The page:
For example your butt will hit the ground when you sit up which turns out to be quite useful for more than one reason. Anyway I find this perfect for my tastes, and it even solves to a certain degree for me the perennial issue of finding a perfectly flat spot. Before this I have used torso-lenght CCF pads for a very long while and have spent over a decade lying down on prospective campsites first (not so good when it is raining or already wet) to test if there is some unseen slope that will bother me. I haven't tried this yet to my knowledge, but I imagine you could get a level sleep even on very angled ground, within reason. So that problem solved as well. I just eyeball the flatness of the campsite now.
So back to the main issue that was mentioned, yes, if the thing is as tight as a trampoline and you are on your back you elbows are going to be kind of low. Though I am a side sleeper I noticed this as well when lying on my back with it fully inflated. With the cushy inflation, for me at least, not at all. In fact I will go further than that. During one of the past few time I used an Xlite this way I decided that it could turn me into a back sleeper. For me lying on my back in the semi-deflated mode with my elbows on the side is some kind of paradise, and the elbow drop then become perfect. I started with a small, and still use it if it will be very warm, but since I am currently using a very boney pack I decided to see what giving my knees and feet a break after all these years would be like. So I cut a regular Xlite down (highly recommended if you are short btw, and only takes a few minutes to do the mod), and with my heels just curving over the end, OMG it is the most comfortable thing I have ever laid on, including my bed. Waves of pleasure sweep over me and the decades of using a pad as a minimalist exercise in necessary evils seem redeemed. I mean I even tried a freakin' "Van Peski" hip donut a few times for pity's sake. Ah, redemption at last!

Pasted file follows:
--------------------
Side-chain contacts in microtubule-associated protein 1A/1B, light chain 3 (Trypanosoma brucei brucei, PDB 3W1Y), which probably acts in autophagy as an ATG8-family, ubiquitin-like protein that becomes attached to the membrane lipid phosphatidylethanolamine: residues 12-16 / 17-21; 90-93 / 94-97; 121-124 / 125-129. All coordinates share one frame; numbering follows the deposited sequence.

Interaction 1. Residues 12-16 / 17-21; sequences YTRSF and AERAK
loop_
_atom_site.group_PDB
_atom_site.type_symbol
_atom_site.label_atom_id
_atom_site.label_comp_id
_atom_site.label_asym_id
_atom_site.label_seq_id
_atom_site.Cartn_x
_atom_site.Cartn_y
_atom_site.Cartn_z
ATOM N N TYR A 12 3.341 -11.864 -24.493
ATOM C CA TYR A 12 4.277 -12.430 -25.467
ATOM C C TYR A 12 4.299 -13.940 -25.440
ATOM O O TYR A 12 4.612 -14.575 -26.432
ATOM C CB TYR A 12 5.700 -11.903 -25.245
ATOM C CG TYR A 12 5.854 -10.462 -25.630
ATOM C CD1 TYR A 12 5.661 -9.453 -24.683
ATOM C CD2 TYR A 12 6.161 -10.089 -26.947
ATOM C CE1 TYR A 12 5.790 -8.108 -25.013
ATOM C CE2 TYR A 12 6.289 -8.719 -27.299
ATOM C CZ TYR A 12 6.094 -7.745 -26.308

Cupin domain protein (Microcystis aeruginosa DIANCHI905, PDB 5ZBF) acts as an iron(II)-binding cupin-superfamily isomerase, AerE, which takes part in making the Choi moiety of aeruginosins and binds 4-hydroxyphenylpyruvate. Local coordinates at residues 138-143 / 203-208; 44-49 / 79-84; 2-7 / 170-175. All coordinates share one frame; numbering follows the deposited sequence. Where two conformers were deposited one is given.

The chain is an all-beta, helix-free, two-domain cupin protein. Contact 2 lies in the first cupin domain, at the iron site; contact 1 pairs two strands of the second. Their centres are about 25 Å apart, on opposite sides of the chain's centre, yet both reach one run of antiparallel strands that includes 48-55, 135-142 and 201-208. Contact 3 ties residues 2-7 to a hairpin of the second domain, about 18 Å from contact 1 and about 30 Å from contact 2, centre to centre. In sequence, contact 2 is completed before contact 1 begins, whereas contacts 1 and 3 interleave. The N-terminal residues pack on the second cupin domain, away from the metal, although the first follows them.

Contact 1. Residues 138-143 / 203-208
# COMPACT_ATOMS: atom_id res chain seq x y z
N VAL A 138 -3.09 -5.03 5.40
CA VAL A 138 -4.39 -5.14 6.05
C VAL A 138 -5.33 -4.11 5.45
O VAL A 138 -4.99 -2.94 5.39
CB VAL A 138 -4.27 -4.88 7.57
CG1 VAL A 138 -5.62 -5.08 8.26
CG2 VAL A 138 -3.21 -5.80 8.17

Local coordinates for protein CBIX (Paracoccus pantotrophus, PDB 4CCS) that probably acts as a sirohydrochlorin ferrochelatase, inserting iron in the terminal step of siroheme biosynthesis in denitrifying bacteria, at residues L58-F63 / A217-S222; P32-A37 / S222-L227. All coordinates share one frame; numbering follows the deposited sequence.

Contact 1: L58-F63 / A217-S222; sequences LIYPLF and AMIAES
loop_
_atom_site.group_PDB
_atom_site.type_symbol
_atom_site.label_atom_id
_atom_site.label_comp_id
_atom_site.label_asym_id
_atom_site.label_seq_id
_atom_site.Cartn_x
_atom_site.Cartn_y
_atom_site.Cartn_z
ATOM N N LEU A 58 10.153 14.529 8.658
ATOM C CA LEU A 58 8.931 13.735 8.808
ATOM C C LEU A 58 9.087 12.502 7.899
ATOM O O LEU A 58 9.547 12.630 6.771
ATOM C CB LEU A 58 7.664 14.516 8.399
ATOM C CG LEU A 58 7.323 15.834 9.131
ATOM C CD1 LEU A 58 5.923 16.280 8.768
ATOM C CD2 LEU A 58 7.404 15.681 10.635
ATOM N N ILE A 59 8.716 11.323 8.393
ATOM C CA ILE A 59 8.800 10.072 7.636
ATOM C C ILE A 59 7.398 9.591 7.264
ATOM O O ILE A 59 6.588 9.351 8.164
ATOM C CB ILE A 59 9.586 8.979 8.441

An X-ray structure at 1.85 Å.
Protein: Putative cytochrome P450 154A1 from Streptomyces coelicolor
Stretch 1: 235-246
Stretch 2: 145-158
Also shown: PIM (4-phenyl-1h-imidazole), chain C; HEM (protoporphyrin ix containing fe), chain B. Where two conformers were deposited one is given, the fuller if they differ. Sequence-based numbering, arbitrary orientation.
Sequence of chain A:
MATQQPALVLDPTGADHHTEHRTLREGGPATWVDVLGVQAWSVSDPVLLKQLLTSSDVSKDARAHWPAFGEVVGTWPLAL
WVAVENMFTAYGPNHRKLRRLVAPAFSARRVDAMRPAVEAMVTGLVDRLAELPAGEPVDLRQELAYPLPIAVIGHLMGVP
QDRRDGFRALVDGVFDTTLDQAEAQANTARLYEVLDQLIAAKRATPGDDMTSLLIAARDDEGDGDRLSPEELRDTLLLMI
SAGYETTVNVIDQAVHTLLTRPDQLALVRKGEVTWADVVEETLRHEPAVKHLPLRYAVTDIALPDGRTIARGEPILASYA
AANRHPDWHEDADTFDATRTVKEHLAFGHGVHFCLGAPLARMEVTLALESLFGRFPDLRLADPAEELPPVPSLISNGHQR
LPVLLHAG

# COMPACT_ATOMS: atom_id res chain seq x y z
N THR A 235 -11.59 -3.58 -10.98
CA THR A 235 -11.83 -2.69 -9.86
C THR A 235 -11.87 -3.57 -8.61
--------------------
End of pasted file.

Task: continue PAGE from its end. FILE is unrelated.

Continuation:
I also find for myself that the deflated mode also completely solves for me the rolling off the edge issue – if become more of a cradle. I'm not huge, so a lot of folks might still need the 25 inch one, even deflated. It also complexity solves the leg drop issue for the small. So if you like the semi-inflated mode everything is rosy.
Now on the occasion where it is cold enough to need it, you can use a bit more air, right up to fully inflated if you are in the arctic (hyperbole warning).
I do know there are a few folks who don't like it deflated and need it to be a trampoline. Sucks to be you I guess if your elbows are an issue. Otherwise, do try it at least once before you give up on the xlite.Jul 16, 2014 at 10:14 am #2120221
I switched my summer pad from a Prolite Plus to an X-Lite last year. I found all of the concerns I had when I bought it to be non-issues for me:
I find little to no "crinkly / noisy" sound at all. Not any more noise than any other inflatable I have slept on.
The only "babying" that I give it is the Tyvek groundsheet that I have always used as a floor anyway.
After 20+ nights on it… No holes or indications that the reflective insulation material is de-laminating.
I got the long/wide, so the width is great for me and the sides don't buckle at all when I am in a lying position. At one pound, this is the first pad I have ever owned that I didn't feel guilty about going size large on.
There just isn't enough cushion on a CCF Pad or a Pro-lite for my old bones anymore. I just feel like I deserve better than the Pro-lite offers, if I am going to carry the extra weight of an inflatable sleeping pad.
I have a Downmat UL7 that I was thinking of using year-round (even in the summer), since it is so comfortable. Because of how pleased I am with the X-Lite, the Downmat remains strictly my winter mat now.
The only honest criticism I can offer on it is the dog-gone price tag. Every time I run into the "price guilt" of an item that makes my trips drastically better, I just remind myself that my wife spends over $100 to get her hair cut and highlighted and, wahlah, guilt free once again. Give it a try. It worked when I bought my Western Mountaineering Sleeping Bags too!